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‘Les Misérables’ Trailer: Paris Is Burning in France’s 2020 Oscar Entry

French-Malian filmmaker Ladj Ly's insurgent drama earned the Jury Prize at Cannes this past May.

"Les Misérables"

Ladj Ly’s politically-charged feature debut, “Les Misérables,” is inspired by the filmmaker’s own experiences as the son of a Malian immigrant. Ly grew up in the harshness of the banlieues, in a commune east of Paris, called Montfermeil. His Montfermeil isn’t all that different from Victor Hugo’s, whose 1862 novel is a source of inspiration. It remains grim, comprised of poor and disenfranchised people — primarily African immigrants — who often clash with the authorities. The filmmaker set out to capture the realities of that world, in an effort to both counter incomplete narratives, and to inspire revolution. At the center of “Les Misérables” are three members of an anti-crime brigade who are overrun by youth while trying to make an arrest. When a drone captures the encounter, it threatens to expose the truths of everyday life in the community. It’s a film with roots that stretch back to Ly’s activist teenage years, inspired by the violent 2005 Paris riots, which involved youth of African descent, in a three-week uprising stoked by increased unemployment, poor housing conditions, and routine harassment at the hands of the police.

SRAB Films/Rectangle Productions/Lyly films

Amazon Studios has released a blistering first trailer for French-Malian filmmaker Ladj Ly’s politically-charged feature debut, “Les Misérables,” which won the Jury Prize at Cannes, and was selected by France’s Oscar committee as the country’s submission to the Best International Feature Film competition.

Based on his powerful, 2017 César-nominated short film of the same name about what happens when power ends up in the hands of people who don’t know how to control it, “Les Misérables” is inspired by the violent 2005 Paris riots, which primarily involved youth of African descent. The three-week uprising was rooted in increased unemployment among the youth, who were mostly confined to poor housing estates, and the harassment they routinely experienced at the hands of the police. At the center of the film are three members of an anti-crime brigade who are overrun while trying to make an arrest, when a drone captures the encounter, threatening to expose the reality of everyday life.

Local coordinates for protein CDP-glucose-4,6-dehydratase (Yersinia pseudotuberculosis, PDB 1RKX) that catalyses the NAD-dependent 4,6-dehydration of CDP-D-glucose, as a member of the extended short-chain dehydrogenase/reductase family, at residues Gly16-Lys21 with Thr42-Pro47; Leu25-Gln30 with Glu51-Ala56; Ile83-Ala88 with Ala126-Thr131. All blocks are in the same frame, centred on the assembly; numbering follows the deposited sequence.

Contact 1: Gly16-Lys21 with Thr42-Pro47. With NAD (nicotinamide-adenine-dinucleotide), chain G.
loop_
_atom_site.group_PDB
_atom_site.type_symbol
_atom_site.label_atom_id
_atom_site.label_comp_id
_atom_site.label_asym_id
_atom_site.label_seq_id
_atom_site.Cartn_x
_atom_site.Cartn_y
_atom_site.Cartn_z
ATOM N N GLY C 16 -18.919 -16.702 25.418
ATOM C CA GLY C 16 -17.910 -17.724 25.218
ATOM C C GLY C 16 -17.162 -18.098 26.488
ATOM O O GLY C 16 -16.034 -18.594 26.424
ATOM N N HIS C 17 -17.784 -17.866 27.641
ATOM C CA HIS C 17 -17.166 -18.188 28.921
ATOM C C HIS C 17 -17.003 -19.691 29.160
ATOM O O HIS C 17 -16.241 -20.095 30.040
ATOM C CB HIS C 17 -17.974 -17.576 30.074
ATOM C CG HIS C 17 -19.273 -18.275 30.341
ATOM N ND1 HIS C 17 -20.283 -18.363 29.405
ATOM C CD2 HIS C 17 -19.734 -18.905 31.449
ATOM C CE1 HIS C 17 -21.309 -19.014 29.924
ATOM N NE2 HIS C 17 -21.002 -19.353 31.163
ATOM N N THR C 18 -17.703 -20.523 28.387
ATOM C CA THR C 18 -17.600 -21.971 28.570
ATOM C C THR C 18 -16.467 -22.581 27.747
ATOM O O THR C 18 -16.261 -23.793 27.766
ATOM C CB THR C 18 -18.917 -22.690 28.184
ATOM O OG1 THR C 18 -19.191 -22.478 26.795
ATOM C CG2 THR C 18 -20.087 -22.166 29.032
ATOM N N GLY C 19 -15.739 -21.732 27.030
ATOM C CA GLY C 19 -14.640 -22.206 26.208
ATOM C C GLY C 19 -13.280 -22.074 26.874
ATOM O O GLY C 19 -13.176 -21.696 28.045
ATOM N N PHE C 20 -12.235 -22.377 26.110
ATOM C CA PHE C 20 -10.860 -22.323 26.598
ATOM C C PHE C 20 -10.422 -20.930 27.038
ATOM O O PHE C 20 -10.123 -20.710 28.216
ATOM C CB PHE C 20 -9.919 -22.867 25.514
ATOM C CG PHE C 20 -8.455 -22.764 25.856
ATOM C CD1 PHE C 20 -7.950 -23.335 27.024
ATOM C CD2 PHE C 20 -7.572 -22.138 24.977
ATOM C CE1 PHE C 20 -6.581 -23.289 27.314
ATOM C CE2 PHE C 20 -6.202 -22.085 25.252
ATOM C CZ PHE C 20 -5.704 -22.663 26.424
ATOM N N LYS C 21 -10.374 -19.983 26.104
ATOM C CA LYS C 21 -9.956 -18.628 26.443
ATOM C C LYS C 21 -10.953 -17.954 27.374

Starring Damien Bonnard, Alexis Manenti, and Djibril Zonga, Amazon Studios will release the film on January 10, 2020, after closing one of the biggest domestic deals ever for a French-language movie last May.

The film beat out two other frontrunners for France’s Oscar submission — Celine Sciamma’s “Portrait” and Alice Winocour’s “Proxima.” However, “Les Misérables” was likely seen as the timeliest of the trio, grounded in the realities of the country’s current socio-political climate; France, and Europe as a whole, continues to struggle with a migrant crisis rippling throughout its society. And while much was made about the country’s decision to submit the film over Sciamma’s ravishing lesbian romance, the decision by the committee is a historical one, as it marks the first time that France has chosen a film from a black filmmaker to represent the country at the Academy Awards.

“Les Misérables” earned mostly positive reviews at Cannes. IndieWire’s David Ehrlich’s wrote that it was “a gripping and grounded procedural that probes the tensions between Paris’ anti-crime police and the poor Muslim population they torment and suppress.” Ly, also an actor, was signed by CAA during the Cannes Film Festival.

Check out the first trailer for Ly’s deeply personal and timely “Les Misérables.”

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